pythonscipystatisticsregressiongaussian

Getting a series of Normal Distributions from a Least Squares regression


I am not particularly good at math. I would like to get some breadcrumbs about how to solve the following formula using python code.

  • Assume an [m,n] matrix M and a [1,n] vector y.
  • Solve for the least squares using scipy.linalg.lstsq(M, y).
  • The output will be an [m,1] vector of coefficients a in the equation Ma=y.

As per this question, any vector of solutions like a in a regression is basically a series of single points each taken from a normal distribution that describes the error of every point on the regression. In effect, every single digit in the solution vector a is the mean of a normal distribution of errors centred on zero.

I would like to find those normal distributions rather than the scalar value for every single point in the solution. Apologies for the poor description of the mathy bits, I was never trained in math in Uni.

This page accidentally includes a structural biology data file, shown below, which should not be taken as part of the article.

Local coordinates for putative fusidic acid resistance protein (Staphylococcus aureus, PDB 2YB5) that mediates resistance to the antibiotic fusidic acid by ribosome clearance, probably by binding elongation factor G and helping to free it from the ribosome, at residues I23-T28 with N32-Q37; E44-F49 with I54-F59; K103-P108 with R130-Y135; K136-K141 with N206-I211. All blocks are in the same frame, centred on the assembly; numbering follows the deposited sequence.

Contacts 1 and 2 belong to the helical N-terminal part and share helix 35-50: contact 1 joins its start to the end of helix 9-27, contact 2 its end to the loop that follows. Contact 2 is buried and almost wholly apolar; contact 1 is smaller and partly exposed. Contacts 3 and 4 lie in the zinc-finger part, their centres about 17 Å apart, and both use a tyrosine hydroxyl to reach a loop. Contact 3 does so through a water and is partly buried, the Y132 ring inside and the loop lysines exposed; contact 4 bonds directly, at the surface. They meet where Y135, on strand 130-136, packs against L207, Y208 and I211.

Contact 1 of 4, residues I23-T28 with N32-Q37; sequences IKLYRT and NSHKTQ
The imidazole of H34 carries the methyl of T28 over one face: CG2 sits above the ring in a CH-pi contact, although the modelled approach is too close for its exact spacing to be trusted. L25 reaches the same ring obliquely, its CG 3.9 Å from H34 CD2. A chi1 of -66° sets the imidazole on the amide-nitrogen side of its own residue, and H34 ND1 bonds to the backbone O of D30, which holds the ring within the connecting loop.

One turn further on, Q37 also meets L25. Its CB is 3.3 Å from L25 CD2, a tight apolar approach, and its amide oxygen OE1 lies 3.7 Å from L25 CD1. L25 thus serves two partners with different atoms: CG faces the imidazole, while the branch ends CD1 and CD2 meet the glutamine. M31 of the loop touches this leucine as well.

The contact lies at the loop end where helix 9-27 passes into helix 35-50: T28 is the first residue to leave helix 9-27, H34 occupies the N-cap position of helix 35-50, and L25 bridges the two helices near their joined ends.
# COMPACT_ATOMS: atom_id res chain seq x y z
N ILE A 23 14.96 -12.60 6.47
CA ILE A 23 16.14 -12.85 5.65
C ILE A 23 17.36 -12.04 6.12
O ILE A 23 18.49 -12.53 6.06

Solution

  • Here is a hint. Let me know if you want more.

    scipy.linalg.lstsq(M, y) returns four things:

    x : (N,) or (N, K) ndarray
      Least-squares solution.
    
    residues : (K,) ndarray or float
      Square of the 2-norm for each column in b - a x, if M > N and ndim(A) == n
      (returns a scalar if b is 1-D). Otherwise a (0,)-shaped array is returned.
    
    rank : int
      Effective rank of a.
    
    s : (min(M, N),) ndarray or None
      Singular values of a. The condition number of a is s[0] / s[-1].
    

    residues is going to be of interest to you!

    https://docs.scipy.org/doc/scipy/reference/generated/scipy.linalg.lstsq.html